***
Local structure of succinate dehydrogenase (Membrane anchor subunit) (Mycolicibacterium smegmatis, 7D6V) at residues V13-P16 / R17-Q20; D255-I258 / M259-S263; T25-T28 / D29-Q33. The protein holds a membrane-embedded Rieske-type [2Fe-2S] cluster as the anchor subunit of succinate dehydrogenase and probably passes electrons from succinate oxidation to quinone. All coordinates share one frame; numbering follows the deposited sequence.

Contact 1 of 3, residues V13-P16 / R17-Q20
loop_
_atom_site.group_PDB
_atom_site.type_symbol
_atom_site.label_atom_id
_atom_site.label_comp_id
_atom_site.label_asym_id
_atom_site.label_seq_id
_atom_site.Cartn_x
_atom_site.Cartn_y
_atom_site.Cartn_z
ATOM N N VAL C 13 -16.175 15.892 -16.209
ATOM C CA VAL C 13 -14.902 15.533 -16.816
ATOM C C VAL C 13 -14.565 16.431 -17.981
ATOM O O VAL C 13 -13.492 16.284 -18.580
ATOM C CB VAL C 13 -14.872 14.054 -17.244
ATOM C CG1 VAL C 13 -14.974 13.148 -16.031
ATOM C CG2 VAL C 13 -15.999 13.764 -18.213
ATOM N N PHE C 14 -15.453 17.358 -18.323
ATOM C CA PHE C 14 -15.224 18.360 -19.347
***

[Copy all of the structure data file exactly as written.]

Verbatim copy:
Local structure of succinate dehydrogenase (Membrane anchor subunit) (Mycolicibacterium smegmatis, 7D6V) at residues V13-P16 / R17-Q20; D255-I258 / M259-S263; T25-T28 / D29-Q33. The protein holds a membrane-embedded Rieske-type [2Fe-2S] cluster as the anchor subunit of succinate dehydrogenase and probably passes electrons from succinate oxidation to quinone. All coordinates share one frame; numbering follows the deposited sequence.

Contact 1 of 3, residues V13-P16 / R17-Q20
loop_
_atom_site.group_PDB
_atom_site.type_symbol
_atom_site.label_atom_id
_atom_site.label_comp_id
_atom_site.label_asym_id
_atom_site.label_seq_id
_atom_site.Cartn_x
_atom_site.Cartn_y
_atom_site.Cartn_z
ATOM N N VAL C 13 -16.175 15.892 -16.209
ATOM C CA VAL C 13 -14.902 15.533 -16.816
ATOM C C VAL C 13 -14.565 16.431 -17.981
ATOM O O VAL C 13 -13.492 16.284 -18.580
ATOM C CB VAL C 13 -14.872 14.054 -17.244
ATOM C CG1 VAL C 13 -14.974 13.148 -16.031
ATOM C CG2 VAL C 13 -15.999 13.764 -18.213
ATOM N N PHE C 14 -15.453 17.358 -18.323
ATOM C CA PHE C 14 -15.224 18.360 -19.347